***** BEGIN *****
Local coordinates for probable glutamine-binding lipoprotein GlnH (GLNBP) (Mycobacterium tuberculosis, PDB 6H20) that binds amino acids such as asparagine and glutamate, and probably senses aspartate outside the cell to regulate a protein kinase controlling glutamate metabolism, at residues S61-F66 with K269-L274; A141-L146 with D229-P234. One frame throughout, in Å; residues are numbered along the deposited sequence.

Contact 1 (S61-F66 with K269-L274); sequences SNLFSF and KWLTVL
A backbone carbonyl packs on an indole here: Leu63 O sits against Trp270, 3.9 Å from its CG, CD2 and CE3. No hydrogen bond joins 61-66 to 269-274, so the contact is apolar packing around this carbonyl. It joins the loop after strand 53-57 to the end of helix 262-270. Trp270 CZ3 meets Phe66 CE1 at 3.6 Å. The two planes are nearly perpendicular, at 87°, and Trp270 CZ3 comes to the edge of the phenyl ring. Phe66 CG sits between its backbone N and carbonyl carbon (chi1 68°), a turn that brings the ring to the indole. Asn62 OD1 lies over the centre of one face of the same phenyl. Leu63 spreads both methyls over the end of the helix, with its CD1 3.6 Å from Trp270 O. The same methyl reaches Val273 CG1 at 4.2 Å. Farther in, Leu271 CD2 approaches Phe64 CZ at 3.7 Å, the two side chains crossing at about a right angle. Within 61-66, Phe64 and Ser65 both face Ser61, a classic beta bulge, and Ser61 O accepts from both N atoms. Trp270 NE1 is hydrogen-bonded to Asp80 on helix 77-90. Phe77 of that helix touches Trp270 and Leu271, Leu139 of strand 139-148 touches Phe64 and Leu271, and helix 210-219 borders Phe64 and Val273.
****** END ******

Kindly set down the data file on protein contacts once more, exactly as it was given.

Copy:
Local coordinates for probable glutamine-binding lipoprotein GlnH (GLNBP) (Mycobacterium tuberculosis, PDB 6H20) that binds amino acids such as asparagine and glutamate, and probably senses aspartate outside the cell to regulate a protein kinase controlling glutamate metabolism, at residues S61-F66 with K269-L274; A141-L146 with D229-P234. One frame throughout, in Å; residues are numbered along the deposited sequence.

Contact 1 (S61-F66 with K269-L274); sequences SNLFSF and KWLTVL
A backbone carbonyl packs on an indole here: Leu63 O sits against Trp270, 3.9 Å from its CG, CD2 and CE3. No hydrogen bond joins 61-66 to 269-274, so the contact is apolar packing around this carbonyl. It joins the loop after strand 53-57 to the end of helix 262-270. Trp270 CZ3 meets Phe66 CE1 at 3.6 Å. The two planes are nearly perpendicular, at 87°, and Trp270 CZ3 comes to the edge of the phenyl ring. Phe66 CG sits between its backbone N and carbonyl carbon (chi1 68°), a turn that brings the ring to the indole. Asn62 OD1 lies over the centre of one face of the same phenyl. Leu63 spreads both methyls over the end of the helix, with its CD1 3.6 Å from Trp270 O. The same methyl reaches Val273 CG1 at 4.2 Å. Farther in, Leu271 CD2 approaches Phe64 CZ at 3.7 Å, the two side chains crossing at about a right angle. Within 61-66, Phe64 and Ser65 both face Ser61, a classic beta bulge, and Ser61 O accepts from both N atoms. Trp270 NE1 is hydrogen-bonded to Asp80 on helix 77-90. Phe77 of that helix touches Trp270 and Leu271, Leu139 of strand 139-148 touches Phe64 and Leu271, and helix 210-219 borders Phe64 and Val273.